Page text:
But if I were to set up my fund today, I would not dictate size constraints in the OM. There have been incredibly profitable situations when the EV of the debtor has been spectacular (see: Enron). The buyers of Rouse bonds (in the 40s) have seen a large windfall and EVERYONE knew that situation well. If you told me, that $1 trillion dollars was to come into the distressed market to soak up $100B of supply, yes all boats will rise with the tide, but I promise you the market will be anything but efficient.

Are there any specific strategies that will return more than others or garner more attention from potential capital?

If I knew that, I'd be living on a beach in the South Pacific, drinking Jose' and making trades from my blackberry. But if I had to handicap it, I would say that performing first lien bank debt will see the weaker return simply given how tight the short end is, and how fast the run-up has been. Select special first-lien situations (bank debt in re-org, close to re-org) should still see nice returns with adequate principal protection. RMBS and CMBS, are not my forte and thus I have nothing meaningful to add (and if you are an expert, and want to contribute to the blog, please email me). Whole loan mortgages are probably pretty interesting. Bonds of complex issuers (CIT, AIG) are a real wild-card and need lots of work, but could be very compelling in certain situations. Every one in the world I know is playing the short end of the curve, hence maybe their are real opportunities further out. Markets are probably decently close to fair value, but that never stopped me from finding very attractive investments. Markets can be flat for a very long time, and opportunistic and hungry investors, like myself, will still generate excess returns.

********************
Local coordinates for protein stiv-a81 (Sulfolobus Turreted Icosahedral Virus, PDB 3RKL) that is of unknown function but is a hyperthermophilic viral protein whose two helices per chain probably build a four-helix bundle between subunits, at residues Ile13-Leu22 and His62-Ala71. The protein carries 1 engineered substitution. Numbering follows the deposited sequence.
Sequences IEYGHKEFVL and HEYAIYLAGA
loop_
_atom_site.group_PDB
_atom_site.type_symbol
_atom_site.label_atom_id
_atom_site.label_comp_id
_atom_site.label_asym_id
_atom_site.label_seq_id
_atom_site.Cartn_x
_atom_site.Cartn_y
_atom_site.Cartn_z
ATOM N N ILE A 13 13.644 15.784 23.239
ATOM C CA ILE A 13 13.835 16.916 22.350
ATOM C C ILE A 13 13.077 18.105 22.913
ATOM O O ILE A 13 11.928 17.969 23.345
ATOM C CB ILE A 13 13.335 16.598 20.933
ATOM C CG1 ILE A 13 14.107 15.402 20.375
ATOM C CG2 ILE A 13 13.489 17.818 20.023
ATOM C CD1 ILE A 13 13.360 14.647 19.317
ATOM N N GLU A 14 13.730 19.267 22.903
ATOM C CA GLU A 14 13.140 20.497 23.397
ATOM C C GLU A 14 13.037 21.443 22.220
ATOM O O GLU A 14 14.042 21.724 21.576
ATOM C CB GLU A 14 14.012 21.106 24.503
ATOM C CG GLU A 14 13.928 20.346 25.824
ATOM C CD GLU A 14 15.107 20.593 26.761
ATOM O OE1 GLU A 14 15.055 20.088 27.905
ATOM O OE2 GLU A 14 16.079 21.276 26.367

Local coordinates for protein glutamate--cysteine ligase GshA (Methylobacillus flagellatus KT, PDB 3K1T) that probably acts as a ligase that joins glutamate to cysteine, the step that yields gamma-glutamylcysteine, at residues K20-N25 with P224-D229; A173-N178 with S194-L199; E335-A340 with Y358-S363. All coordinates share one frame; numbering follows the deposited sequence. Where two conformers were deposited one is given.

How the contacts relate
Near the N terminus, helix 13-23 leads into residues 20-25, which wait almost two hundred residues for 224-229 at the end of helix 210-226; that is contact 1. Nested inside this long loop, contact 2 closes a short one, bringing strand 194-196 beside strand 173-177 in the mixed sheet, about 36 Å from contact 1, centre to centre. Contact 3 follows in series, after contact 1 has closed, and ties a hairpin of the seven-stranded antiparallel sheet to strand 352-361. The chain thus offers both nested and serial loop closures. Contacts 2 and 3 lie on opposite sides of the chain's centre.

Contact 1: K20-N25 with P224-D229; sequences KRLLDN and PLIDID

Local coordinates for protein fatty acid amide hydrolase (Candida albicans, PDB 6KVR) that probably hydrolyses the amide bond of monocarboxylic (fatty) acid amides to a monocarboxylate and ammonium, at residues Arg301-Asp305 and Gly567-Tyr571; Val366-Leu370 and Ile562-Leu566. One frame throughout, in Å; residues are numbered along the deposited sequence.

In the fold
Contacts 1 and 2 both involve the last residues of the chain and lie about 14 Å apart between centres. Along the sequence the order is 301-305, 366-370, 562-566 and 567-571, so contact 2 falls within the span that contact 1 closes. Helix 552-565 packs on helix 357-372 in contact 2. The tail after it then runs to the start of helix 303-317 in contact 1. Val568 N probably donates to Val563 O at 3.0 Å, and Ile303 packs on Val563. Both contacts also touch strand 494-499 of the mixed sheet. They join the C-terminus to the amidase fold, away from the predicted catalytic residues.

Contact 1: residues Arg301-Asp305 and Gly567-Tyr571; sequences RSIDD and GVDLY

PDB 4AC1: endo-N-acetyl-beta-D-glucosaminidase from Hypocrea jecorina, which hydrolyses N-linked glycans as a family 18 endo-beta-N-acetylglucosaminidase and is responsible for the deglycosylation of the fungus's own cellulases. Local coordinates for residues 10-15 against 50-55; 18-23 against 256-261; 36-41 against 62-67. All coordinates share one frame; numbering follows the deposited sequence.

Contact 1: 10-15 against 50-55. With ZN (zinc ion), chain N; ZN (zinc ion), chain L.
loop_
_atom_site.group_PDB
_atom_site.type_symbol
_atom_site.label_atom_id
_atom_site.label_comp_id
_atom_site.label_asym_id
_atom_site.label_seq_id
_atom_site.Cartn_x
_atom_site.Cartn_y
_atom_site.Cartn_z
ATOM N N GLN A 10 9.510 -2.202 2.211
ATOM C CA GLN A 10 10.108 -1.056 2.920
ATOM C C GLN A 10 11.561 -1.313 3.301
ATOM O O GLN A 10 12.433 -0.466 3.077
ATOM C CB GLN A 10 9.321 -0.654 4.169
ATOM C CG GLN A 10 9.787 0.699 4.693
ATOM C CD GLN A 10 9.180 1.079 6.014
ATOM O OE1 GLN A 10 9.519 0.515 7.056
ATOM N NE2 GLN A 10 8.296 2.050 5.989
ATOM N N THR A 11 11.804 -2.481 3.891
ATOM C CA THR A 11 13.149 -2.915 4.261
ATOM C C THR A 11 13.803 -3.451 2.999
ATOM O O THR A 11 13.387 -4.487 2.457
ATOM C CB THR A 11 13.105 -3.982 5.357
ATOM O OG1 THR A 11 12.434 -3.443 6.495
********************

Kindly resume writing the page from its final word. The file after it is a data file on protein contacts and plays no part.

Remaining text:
How do you approach the search process for generating investment ideas?

I use the function way too much on Bloomberg. This shows the list of all bonds yielding over 10%. As mentioned in earlier posts, I get about 4000 Bloomberg messages a day with broker and dealer runs. I talk to people on the buy side regularly during the day. I am starting a distressed debt investor club.

What I find interesting about the high yield / distressed / levered loan market is that it is very repetitive in the sense that many times borrowers will forever be branded with the sub BBB- high yield notation. Hence, the more situations the study, the more useful you will be when the same issuer stumbles along the lines. That being said, constantly learning about new companies and industries is crucial to succeed in this business. Furthermore, learning the rule of law, the way bankruptcy proceedings are shaking out in court, the various stakeholders and their motivations, is also imperative to succeed.

DIP (Debtor in Possession) financing has made a slow re-entry into the markets. What has to happen before DIP loans become readily available to firms filing Chapter 11?

I get a three emails a day asking to talk about DIP financing. I am going to write a very comprehensive review in the coming weeks as I think it is a fantastic part of the market to play if you know what you are doing. So I'll leave that answer for then.

Aside from your book what would you consider as required reading for today’s distressed value investor?

Distressed-Debt-Investing.com of course. In addition, I would read and keep up to speed on as many dockets as possible. I would try to connect with as many advisory firms as possible and try to get their pitch books to learn up on situations. I would read my distressed debt recommended book list. I would read as many client bulletins put out by law firms like Latham which are invaluable learning tools (I will aggregate these one day and put them up as links).

Finally, if you were a young analyst graduating from business school today, what would you look for in a firm when recruiting?

Besides having locked up capital, which in my opinion, is the holy grail of investing, I would look for a shop that has a fairly broad mandate. You do not want to be limited to your investment choices because that is not the way capital is meant to flow. Small or big...it doesn't really matter unless pedigree is a major concern for you. I would say non-formulaic investment process (i.e. you could buy an asset with 3 minutes of work if it was compelling enough), but I know and appreciate the merits to the slow and steady approach. Finally, you want to work for a portfolio manager you can learn from and who will challenge you to become a better analyst.



hunter [at] distressed-debt-investing [dot] com

About Me

I have spent the majority of my career as a value investor. For the past 8 years, I have worked on the buy side as a distressed debt and high yield investor.